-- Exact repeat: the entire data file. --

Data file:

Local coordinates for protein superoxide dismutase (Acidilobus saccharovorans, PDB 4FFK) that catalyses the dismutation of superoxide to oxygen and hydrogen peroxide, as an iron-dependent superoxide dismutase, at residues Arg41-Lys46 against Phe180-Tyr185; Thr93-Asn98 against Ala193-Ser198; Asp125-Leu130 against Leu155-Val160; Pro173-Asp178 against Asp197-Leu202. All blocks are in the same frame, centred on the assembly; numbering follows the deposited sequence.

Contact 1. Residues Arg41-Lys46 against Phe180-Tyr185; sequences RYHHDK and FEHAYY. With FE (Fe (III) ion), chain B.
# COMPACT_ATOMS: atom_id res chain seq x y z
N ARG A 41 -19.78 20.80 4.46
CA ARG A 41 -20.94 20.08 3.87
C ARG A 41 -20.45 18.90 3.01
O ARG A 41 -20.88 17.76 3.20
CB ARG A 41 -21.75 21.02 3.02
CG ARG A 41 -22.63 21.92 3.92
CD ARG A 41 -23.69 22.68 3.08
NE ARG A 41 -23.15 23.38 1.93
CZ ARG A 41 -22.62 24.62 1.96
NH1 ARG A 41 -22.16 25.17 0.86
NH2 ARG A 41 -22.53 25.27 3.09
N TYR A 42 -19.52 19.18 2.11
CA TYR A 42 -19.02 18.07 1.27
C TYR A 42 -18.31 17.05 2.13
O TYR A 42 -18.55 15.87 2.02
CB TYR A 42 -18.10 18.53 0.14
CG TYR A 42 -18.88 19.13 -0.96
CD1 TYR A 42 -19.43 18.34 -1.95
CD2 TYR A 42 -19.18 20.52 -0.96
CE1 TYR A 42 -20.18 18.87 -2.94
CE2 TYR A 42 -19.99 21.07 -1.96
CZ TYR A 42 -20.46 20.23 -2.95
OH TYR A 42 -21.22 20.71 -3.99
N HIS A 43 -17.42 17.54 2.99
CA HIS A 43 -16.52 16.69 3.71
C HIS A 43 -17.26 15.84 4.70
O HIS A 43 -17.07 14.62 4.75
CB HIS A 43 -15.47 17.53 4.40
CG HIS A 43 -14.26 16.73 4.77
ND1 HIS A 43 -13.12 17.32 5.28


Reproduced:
Local coordinates for protein superoxide dismutase (Acidilobus saccharovorans, PDB 4FFK) that catalyses the dismutation of superoxide to oxygen and hydrogen peroxide, as an iron-dependent superoxide dismutase, at residues Arg41-Lys46 against Phe180-Tyr185; Thr93-Asn98 against Ala193-Ser198; Asp125-Leu130 against Leu155-Val160; Pro173-Asp178 against Asp197-Leu202. All blocks are in the same frame, centred on the assembly; numbering follows the deposited sequence.

Contact 1. Residues Arg41-Lys46 against Phe180-Tyr185; sequences RYHHDK and FEHAYY. With FE (Fe (III) ion), chain B.
# COMPACT_ATOMS: atom_id res chain seq x y z
N ARG A 41 -19.78 20.80 4.46
CA ARG A 41 -20.94 20.08 3.87
C ARG A 41 -20.45 18.90 3.01
O ARG A 41 -20.88 17.76 3.20
CB ARG A 41 -21.75 21.02 3.02
CG ARG A 41 -22.63 21.92 3.92
CD ARG A 41 -23.69 22.68 3.08
NE ARG A 41 -23.15 23.38 1.93
CZ ARG A 41 -22.62 24.62 1.96
NH1 ARG A 41 -22.16 25.17 0.86
NH2 ARG A 41 -22.53 25.27 3.09
N TYR A 42 -19.52 19.18 2.11
CA TYR A 42 -19.02 18.07 1.27
C TYR A 42 -18.31 17.05 2.13
O TYR A 42 -18.55 15.87 2.02
CB TYR A 42 -18.10 18.53 0.14
CG TYR A 42 -18.88 19.13 -0.96
CD1 TYR A 42 -19.43 18.34 -1.95
CD2 TYR A 42 -19.18 20.52 -0.96
CE1 TYR A 42 -20.18 18.87 -2.94
CE2 TYR A 42 -19.99 21.07 -1.96
CZ TYR A 42 -20.46 20.23 -2.95
OH TYR A 42 -21.22 20.71 -3.99
N HIS A 43 -17.42 17.54 2.99
CA HIS A 43 -16.52 16.69 3.71
C HIS A 43 -17.26 15.84 4.70
O HIS A 43 -17.07 14.62 4.75
CB HIS A 43 -15.47 17.53 4.40
CG HIS A 43 -14.26 16.73 4.77
ND1 HIS A 43 -13.12 17.32 5.28